Ben-Eliezer could be kingmaker in Labor race

“I was chairman of Labor and I know what is needed for the job,” the Labor MK says.

By GIL STERN STERN HOFFMAN
September 5, 2011 04:15
2 minute read.
Industry, Trade and Labor Minister Binyamin Ben-El

ben eliezer writing 311. (photo credit: Eli Neeman)

 
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The Labor Party’s elder statesman, MK Binyamin Ben-Eliezer, intends to endorse a candidate, if, as expected, the five candidate September 12 leadership race ends in a run-off race nine days later, Ben-Eliezer told The Jerusalem Post on Sunday.

Ben-Eliezer, 75, has long been seen as the party’s strongman, and even though his closest allies among Labor activists have scattered among the candidates, he could play a significant part in deciding who the next Labor chairman will be.

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“Fuad [Ben-Eliezer’s nickname] still has strength, and he can be a kingmaker,” a spokesman for one of the candidates said. “There’s a reason why people keep going to see him.”

Ben-Elizer was initially seen as a backer of former Labor chairman Amram Mitzna. On a visit to Mitzna in December in which Ben-Eliezer urged Mitzna to run, Ben-Eliezer even said that “only Mitzna can save the party.” But since then, Ben- Eliezer has maintained neutrality.

Some 40 activists from Labor’s young guard who support Mitzna wrote Ben-Eliezer on Sunday, urging him to reconsider his neutrality for the good of the party.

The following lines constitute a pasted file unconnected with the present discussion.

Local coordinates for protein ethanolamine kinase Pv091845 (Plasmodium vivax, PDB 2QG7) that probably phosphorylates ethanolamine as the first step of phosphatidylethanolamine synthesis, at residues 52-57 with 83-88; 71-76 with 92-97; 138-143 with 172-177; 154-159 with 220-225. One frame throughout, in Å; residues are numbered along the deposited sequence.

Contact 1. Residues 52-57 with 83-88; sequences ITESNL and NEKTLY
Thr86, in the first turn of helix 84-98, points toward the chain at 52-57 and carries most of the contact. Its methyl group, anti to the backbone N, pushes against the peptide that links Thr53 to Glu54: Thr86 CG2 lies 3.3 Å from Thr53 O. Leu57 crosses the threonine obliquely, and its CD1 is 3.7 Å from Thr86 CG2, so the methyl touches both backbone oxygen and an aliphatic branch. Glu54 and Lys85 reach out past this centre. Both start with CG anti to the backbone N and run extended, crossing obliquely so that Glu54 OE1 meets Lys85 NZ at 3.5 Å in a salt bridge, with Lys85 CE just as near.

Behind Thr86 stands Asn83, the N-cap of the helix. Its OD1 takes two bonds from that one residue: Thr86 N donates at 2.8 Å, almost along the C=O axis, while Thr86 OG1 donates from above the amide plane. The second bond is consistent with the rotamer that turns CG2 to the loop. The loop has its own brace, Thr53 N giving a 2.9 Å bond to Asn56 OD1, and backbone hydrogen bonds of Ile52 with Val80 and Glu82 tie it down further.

“Who among the candidates can fight Bibi [Binyamin Netanyahu] and the Right and make Labor ethical, socioeconomic, dominant, and relevant in the next general election?” the candidates wrote Ben-Eliezer. “That’s why we decided to write you and ask you to get off the fence and take an active step for the good of Labor’s success and its return to center stage on the political map.”

When asked about the letter, Ben-Eliezer reiterated that he would “support all the candidates” until September 12, but he revealed for the first time that if there is a second round, he will choose a candidate based on the contender’s leadership, personality and ability to bring Labor as many Knesset seats as possible.

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“I was chairman of Labor and I know what is needed for the job,” Ben-Eliezer said.

The one candidate seemed as least likely to obtain Ben-Eliezer’s support is MK Shelly Yacimovich, who openly sparred with him on numerous occasions.

Critics of Yacimovich, including former Labor ministers, have asked Ben-Eliezer to endorse a candidate now, because they fear that Yacimovich could obtain the 40 percent of the vote necessary to avoid a run-off race.

Kadima leader Tzipi Livni criticized Yacimovich over the weekend in an interview with Ma’ariv. The opposition leader painted Yacimovich as an extremist on socioeconomic issues.

“If Bibi is at one extreme with his capitalism that tramples over people, she is at the other extreme,” Livni said.

Yacimovich responded that “Netanyahu and Livni are Siamese twins on socioeconomic issues and differences between them cannot be found, even under a magnifying glass.

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